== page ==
It's a fact of workplace life that employees will want to bring in their own devices, and it's traditionally been a difficult problem to control their access to the corporate network. Windows 8.1 feature Workplace Join which solves this problem, as it allows end users to register devices they bring in from the outside. IT can then control how much of the network is available to the device.

    2. Sync data on all devices

    Employees ideally like to work from anywhere. A feature called Work Folders gives them the power to access work documents, while reducing the risk of losing information and losing track of the data. It allows an employee to save company data in a Work Folders directory on their device, which is synced to an IT-controlled file server. This means any work they do remotely will be synced, with all the changes they made automatically saved for when they get back to work on the doc in the office.

    3. Create a mobile Windows workspace using a USB key

    Windows To Go is a nifty feature which allows you to create a version of Windows on any compatible computer, booted from a USB-connected external drive. It’s a fully manageable Windows 8 environment and suits workers on the Bring Your Own Device (BYOD) lifestyle – they can work with the same associated applications and data without having to lug a laptop home from the office. Businesses will appreciate the lowered hardware costs without sacrificing data protection or compliance policies.

    4. Encrypt devices and create a more secure application environment

    Hardware can disappear – either through loss or theft. Windows 8.1 has BitLocker tools which allow devices such as laptops and portable storage to be locked down with encryption. Another feature called AppLocker allows you to specify which users or groups can run particular applications in your organisation. This means you can set rules to allow or deny apps from running.

    5. Control the Start Screen

    Windows 8.1 has a new start-up screen. Using a new feature called Start Up Control, you can control the layout of the Start screen on company-issued devices to make sure key applications are accessible to certain individuals. If system administrators want to keep the corporate identity on devices being used outside of the office, they can stop users from customising the Start Screen. 

    And five reasons Windows 8.1 is ready for the future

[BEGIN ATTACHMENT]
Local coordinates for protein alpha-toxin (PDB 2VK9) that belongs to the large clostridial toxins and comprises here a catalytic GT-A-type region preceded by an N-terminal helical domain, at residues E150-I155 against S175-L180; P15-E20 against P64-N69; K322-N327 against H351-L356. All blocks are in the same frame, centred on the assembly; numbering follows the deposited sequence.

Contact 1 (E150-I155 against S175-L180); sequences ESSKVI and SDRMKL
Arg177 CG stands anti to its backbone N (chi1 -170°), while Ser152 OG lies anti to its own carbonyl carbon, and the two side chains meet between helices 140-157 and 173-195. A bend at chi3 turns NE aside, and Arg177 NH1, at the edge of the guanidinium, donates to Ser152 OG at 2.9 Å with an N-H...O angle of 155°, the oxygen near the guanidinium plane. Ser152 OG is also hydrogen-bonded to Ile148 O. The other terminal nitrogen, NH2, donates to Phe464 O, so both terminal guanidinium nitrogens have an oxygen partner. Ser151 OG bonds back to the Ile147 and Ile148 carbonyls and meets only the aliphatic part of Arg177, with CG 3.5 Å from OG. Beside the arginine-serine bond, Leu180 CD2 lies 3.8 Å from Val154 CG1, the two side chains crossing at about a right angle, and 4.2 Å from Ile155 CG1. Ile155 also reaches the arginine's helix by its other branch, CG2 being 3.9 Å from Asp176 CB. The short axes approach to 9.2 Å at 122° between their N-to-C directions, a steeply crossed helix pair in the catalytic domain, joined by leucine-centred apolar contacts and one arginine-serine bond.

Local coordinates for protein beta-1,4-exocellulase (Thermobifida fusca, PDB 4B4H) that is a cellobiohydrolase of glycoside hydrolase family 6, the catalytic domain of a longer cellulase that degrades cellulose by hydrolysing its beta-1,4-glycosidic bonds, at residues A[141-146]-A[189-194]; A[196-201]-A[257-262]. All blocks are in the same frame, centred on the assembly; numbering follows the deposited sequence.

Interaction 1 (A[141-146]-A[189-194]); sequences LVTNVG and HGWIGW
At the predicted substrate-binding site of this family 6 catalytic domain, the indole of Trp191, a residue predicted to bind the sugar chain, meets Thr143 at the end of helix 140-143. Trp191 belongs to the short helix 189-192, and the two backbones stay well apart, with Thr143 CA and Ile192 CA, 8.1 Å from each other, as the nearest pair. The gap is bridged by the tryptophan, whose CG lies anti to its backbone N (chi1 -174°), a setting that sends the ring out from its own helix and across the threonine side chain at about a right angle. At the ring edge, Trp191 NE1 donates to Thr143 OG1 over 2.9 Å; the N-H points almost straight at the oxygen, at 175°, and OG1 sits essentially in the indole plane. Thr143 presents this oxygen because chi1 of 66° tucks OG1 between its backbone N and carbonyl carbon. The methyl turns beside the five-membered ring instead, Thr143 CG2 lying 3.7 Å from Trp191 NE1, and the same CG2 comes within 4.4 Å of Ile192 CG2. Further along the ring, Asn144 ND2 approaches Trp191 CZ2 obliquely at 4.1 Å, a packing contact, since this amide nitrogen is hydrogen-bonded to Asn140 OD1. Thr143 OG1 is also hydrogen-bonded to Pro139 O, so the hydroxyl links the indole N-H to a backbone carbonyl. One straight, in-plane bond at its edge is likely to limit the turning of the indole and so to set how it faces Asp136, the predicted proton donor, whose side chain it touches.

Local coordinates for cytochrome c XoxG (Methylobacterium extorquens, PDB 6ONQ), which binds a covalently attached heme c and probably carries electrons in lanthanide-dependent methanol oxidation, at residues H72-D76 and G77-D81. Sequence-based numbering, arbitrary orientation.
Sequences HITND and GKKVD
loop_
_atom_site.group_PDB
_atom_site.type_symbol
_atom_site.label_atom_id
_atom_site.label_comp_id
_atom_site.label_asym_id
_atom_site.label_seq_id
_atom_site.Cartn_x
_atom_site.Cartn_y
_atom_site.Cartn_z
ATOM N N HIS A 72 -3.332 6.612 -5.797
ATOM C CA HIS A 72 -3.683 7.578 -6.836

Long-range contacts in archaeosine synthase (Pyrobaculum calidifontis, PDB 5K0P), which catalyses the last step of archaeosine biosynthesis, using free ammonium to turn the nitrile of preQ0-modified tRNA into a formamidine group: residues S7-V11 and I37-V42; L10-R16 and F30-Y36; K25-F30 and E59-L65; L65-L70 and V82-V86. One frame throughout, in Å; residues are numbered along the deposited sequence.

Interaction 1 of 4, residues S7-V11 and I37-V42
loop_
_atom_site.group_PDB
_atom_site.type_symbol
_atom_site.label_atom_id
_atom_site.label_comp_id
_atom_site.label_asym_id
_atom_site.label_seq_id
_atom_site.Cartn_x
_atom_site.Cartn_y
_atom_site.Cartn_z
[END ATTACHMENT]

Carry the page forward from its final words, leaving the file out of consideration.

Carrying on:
1. It's touchscreen-friendly

    The tools of the consumer are penetrating the enterprise world. Workers are becoming more tech-savvy - bringing in the technology they use at home, such as tablets and smart phones, in the workplace. Windows 8.1 is designed for touch screens as well as the desktop. Technology moves fast, and the managers of tomorrow may be demanding touch-friendly equipment. We're already there.

    2. It's cloud-ready

    Windows 8.1 is designed with the cloud in mind. IT administrators can choose whether they want to embrace and integrate services like SkyDrive Pro, which allows you to share information with co-workers and mobile devices. You have a place to store documents in a secure location, whether you choose to go with the cloud or a SharePoint server.

    3. Access useful apps from the Windows Store

    Employees are free to download useful apps from the Windows Store if you let them. You can also control the availability and functionality of Windows Store apps on client computers in accordance with your business policies. And if there is an enterprise app available from the Windows Store that might be useful for the workforce, it is simple to add these to a Windows image.  It’s also possible to develop Windows Store apps for use only in your enterprise and add them to Windows devices you manage through a process called sideloading.

    4. Hyper-V technology is built in

    Many companies have looked at server virtualisation as a great way of reducing costs, and Client Hyper-V is built into Windows 8.1. Client Hyper-V enables you to run more than one 32-bit or 64-bit x86 operating system at the same time on the same host computer, running inside a virtual machine. IT professionals can easily maintain multiple test environments and quickly switch between these environments.